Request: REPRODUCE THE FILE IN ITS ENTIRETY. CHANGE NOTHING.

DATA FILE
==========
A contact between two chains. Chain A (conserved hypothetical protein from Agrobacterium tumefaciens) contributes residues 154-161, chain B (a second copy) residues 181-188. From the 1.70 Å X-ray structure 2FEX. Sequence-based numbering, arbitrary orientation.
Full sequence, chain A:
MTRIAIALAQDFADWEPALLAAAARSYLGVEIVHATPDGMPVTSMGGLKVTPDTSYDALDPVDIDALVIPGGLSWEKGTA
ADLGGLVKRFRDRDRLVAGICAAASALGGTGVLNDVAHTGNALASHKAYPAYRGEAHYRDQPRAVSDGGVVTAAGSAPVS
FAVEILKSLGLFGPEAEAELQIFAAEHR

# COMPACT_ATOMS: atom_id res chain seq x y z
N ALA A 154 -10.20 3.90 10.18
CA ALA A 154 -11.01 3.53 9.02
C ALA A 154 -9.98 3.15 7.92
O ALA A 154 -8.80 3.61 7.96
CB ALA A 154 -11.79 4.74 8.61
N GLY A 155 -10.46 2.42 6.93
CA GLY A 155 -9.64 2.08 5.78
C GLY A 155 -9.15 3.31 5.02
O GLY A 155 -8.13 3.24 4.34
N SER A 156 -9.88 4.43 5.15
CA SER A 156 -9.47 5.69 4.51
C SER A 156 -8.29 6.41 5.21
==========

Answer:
A contact between two chains. Chain A (conserved hypothetical protein from Agrobacterium tumefaciens) contributes residues 154-161, chain B (a second copy) residues 181-188. From the 1.70 Å X-ray structure 2FEX. Sequence-based numbering, arbitrary orientation.
Full sequence, chain A:
MTRIAIALAQDFADWEPALLAAAARSYLGVEIVHATPDGMPVTSMGGLKVTPDTSYDALDPVDIDALVIPGGLSWEKGTA
ADLGGLVKRFRDRDRLVAGICAAASALGGTGVLNDVAHTGNALASHKAYPAYRGEAHYRDQPRAVSDGGVVTAAGSAPVS
FAVEILKSLGLFGPEAEAELQIFAAEHR

# COMPACT_ATOMS: atom_id res chain seq x y z
N ALA A 154 -10.20 3.90 10.18
CA ALA A 154 -11.01 3.53 9.02
C ALA A 154 -9.98 3.15 7.92
O ALA A 154 -8.80 3.61 7.96
CB ALA A 154 -11.79 4.74 8.61
N GLY A 155 -10.46 2.42 6.93
CA GLY A 155 -9.64 2.08 5.78
C GLY A 155 -9.15 3.31 5.02
O GLY A 155 -8.13 3.24 4.34
N SER A 156 -9.88 4.43 5.15
CA SER A 156 -9.47 5.69 4.51
C SER A 156 -8.29 6.41 5.21